Nascent adhesion revolves around the formation of integrin-ligand contacts between the cell and the extracellular matrix. Integrins are cell adhesion proteins capable of sensing the mechanical properties of the cell environment and providing signals necessary for a number of cell functions including proliferation, and migration (Horton et al., 2015; Cooper and Giancotti, 2019; Green and Brown, 2019; Humphries et al., 2019; Michael and Parsons, 2020). In humans, this broad range of functionalities is maintained by 24 integrin heterodimers (Shimaoka and Springer, 2003) built from 18 α- and 8 β-subunits forming a headpiece and two legs (Xiong, 2001). Several combinations of α and β subunits forming a heterodimer are possible (Hynes, 2002; Campbell and Humphries, 2011). However, only integrins assembled as heterodimers in the endoplasmic reticulum are expressed on the cell surface. Therefore, the composition of the plasma membrane integrin repertoire cannot be reliably predicted by the mRNA expression levels (Hynes, 2002) of integrin subunits. Integrin expression can be regulated by modulating their internalization and recycling, which contributes to the dynamic remodeling of adhesion (Moreno-Layseca et al., 2019).

Most integrins promiscuously bind to several ligands. Furthermore, their interactions are also extremely redundant, as different integrins bind to the same ligand (Humphries et al., 2006). Therefore, the 24 heterodimers are broadly categorized by their specificity to the ECM as (i) Arg-Gly-Asp receptors, binding to fibronectin, fibrinogen, and thrombospondin, (ii) laminin receptors, (iii) collagen receptors, and finally (iv) leukocyte-specific receptors binding to different cell surface receptors such as intercellular adhesion molecule and some ECM proteins (Humphries et al., 2006; Takada et al., 2007; Barczyk et al., 2010). Additional ligands relevant in the immunological context are the intercellular adhesion molecules, immunoglobulin superfamily members present on inflamed endothelium, and antigen-presenting cells. From the four groups, however, only the first three are considered to contribute to NAs.

Integrin binding and clustering is promoted by, and contributes to the formation of multimolecular integrin adhesion complexes involving up to 2,400 proteins together termed adhesome. The composition of integrin adhesion complexes have been first analyzed for cells seeded on fibronectin (Zaidel-Bar et al., 2007; Kuo et al., 2011; Schiller et al., 2011; Byron et al., 2015; Jones et al., 2015), identifying 60 core proteins involved in the fibronectin-induced meta adhesome, termed the consensus adhesome (Horton et al., 2015). One particularly important family of molecules within the consensus adhesome are the so-called adaptor proteins which bind to the cytoplasmic tails of integrins and bridge to the actin-based cytoskeleton. There are four potential axes that link integrins to actin, all implicated in different stages of NA formation, namely (i) integrin-linked kinase-particularly interesting new cysteine-histidine rich protein-1-kindlin, (ii) focal adhesion kinase (FAK)-paxillin, (iii) talin-vinculin and (iv) α-actinin-zyxin-vasodilator-stimulated phosphoprotein (Winograd-Katz et al., 2014; Horton et al., 2015, 2016; Humphries et al., 2019). Interestingly, some adaptors, such as talin, also coordinate the microtubule cytoskeleton at adhesion sites through the interaction with KANK proteins (KN motif and ankyrin repeat-containing proteins) (Bouchet et al., 2016; Sun et al., 2016; Chen et al., 2018; Paradžik et al., 2020), which was shown to stimulate FA turnover (Stehbens and Wittmann, 2012). How early this connection is established and the implication to NAs is still unresolved.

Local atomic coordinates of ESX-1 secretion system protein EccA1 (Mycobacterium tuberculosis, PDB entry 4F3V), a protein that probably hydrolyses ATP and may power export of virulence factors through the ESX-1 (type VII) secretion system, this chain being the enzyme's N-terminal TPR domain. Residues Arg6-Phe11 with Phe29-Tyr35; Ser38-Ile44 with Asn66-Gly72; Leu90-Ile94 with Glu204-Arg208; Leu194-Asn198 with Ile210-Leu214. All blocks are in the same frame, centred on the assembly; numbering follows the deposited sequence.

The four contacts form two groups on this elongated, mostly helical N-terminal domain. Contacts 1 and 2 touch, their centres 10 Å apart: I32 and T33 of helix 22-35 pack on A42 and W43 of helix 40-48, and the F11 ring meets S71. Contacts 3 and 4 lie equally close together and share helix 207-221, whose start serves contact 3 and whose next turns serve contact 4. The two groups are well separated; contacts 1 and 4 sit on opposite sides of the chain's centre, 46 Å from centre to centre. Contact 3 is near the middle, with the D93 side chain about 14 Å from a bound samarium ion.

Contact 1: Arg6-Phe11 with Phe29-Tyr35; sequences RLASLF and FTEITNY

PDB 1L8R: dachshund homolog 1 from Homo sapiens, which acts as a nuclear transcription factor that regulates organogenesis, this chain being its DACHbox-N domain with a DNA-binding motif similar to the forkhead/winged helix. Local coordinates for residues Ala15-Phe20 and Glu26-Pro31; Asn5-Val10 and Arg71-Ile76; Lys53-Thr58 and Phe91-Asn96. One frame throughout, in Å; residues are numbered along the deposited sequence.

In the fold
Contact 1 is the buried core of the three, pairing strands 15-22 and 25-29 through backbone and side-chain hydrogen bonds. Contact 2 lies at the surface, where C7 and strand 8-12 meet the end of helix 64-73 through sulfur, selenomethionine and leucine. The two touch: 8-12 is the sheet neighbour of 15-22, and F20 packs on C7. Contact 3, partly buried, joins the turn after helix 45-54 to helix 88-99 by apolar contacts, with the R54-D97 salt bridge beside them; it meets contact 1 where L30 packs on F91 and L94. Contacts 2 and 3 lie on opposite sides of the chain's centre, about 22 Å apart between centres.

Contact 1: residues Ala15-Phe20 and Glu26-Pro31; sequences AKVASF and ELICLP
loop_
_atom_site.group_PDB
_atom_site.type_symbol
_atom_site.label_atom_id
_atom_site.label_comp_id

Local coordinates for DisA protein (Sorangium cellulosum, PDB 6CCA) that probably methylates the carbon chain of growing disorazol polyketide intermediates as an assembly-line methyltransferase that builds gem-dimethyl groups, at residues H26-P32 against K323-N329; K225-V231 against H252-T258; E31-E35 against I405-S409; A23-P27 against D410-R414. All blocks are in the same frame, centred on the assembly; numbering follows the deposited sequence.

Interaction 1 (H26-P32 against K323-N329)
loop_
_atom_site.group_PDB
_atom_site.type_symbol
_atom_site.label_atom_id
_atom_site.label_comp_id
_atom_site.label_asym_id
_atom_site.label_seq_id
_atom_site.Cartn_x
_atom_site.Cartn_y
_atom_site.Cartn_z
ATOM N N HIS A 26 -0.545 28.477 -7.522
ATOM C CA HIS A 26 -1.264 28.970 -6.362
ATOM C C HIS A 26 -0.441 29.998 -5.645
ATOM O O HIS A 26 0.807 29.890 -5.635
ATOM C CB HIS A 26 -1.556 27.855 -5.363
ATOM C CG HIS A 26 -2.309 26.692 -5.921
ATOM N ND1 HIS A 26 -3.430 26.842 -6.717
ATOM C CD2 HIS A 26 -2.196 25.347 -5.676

A lot of detail regarding integrin structure and interactions with adaptor proteins is obtained from molecular dynamics simulations, which starting with the seminal works on conformational changes in activation (Puklin-Faucher et al., 2006), addressed integrin unfolding (Chen et al., 2011), differences in integrin transmembrane domains (TMDs) (Pagani and Gohlke, 2018), talin-integrin interactions also regarding the surrounding lipids (Kalli et al., 2017), and interactions with other proteins (Shams and Mofrad, 2017).

Most integrin-related research, nevertheless, involves studies of mature adhesions, particularly in the context of the relation between the integrin adhesion and the cell physiology. This relation revolves around signaling involves a number of kinases, phosphatases, guanine nucleotide exchange factors, GTPase activating proteins, and GTPases (Horton et al., 2016). From the perspective of NAs, they so far have been discussed in the context of the physiology of the FAs. However, with the recently initiated debate that NAs may themselves act as signaling platforms, new perspectives in targeting NA-associated processes emerge. However, harnessing these possibilities requires detailed knowledge of the sensory role of NAs, their dynamic behavior, and their regulation, which are all still poorly understood.

3. The Onset of Nascent Adhesion: Integrin Activation